Head and neck cancer is cancer that arises in the:
Using tobacco or alcohol increases your risk. If found early, these cancers are often curable.
Oral cancer tends to affect otherwise healthy people in their 20s through 50s and is often in an advanced stage when diagnosed.
Standard surgical approaches, chemotherapy, and radiation therapy are only moderately successful in treating oral cancer, and traditional surgery can involve splitting the jawbone open to fully access and remove malignancies. This approach can lead to a lengthy hospital stay, difficulty swallowing, impaired speech, and extended feedings via a gastric tube.
Fortunately, there is a minimally invasive treatment option for these conditions – Transoral Robotic Surgery (TORS). Sisters of Charity Hospital is one of only a handful of hospitals across the country offering this state-of-the-art procedure.
Saurin Popat, M.D., an Ear, Nose and Throat specialist with Catholic Health, performed the area’s first vendor-approved TORS procedure in 2011, when he successfully removed an enlarged, non-cancerous tumor of the supraglottic larynx (voice box above the level of the vocal cords).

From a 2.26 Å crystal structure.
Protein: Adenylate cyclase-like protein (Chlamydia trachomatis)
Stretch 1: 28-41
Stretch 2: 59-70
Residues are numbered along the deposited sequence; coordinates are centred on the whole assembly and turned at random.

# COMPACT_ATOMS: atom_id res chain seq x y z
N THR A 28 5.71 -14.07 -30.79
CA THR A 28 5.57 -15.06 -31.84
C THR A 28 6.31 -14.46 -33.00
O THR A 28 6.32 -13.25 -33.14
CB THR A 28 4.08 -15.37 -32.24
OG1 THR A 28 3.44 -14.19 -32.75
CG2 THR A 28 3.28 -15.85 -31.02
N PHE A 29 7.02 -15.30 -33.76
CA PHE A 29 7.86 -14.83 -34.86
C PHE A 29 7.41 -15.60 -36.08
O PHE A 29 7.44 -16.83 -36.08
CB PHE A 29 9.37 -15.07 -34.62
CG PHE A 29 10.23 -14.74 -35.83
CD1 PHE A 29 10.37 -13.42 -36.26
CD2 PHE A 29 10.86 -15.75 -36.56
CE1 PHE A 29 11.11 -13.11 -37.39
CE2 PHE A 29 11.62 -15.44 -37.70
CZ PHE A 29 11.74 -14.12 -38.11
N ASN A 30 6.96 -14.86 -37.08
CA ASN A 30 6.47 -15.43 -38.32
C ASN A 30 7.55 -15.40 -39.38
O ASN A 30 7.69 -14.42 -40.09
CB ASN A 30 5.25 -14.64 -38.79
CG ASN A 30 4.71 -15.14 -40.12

Dr. Popat performed the delicate surgery through the patient’s mouth resulting in no visible incisions. The robotic procedure offers an excellent alternative to traditional “open” surgery and reduces the risk of complications.
“Patients who are diagnosed with early to moderate stage throat cancer are the best candidates for TORS,” said Dr. Popat. “It offers minimal pain and discomfort, no tracheotomy, low risk of complications, a shorter hospital stay and no visible scarring or disfigurement.”
If you have been diagnosed with head and neck cancer and would like to be treated at Catholic Health, search our physician directory for physicians who specialize in Otolaryngology.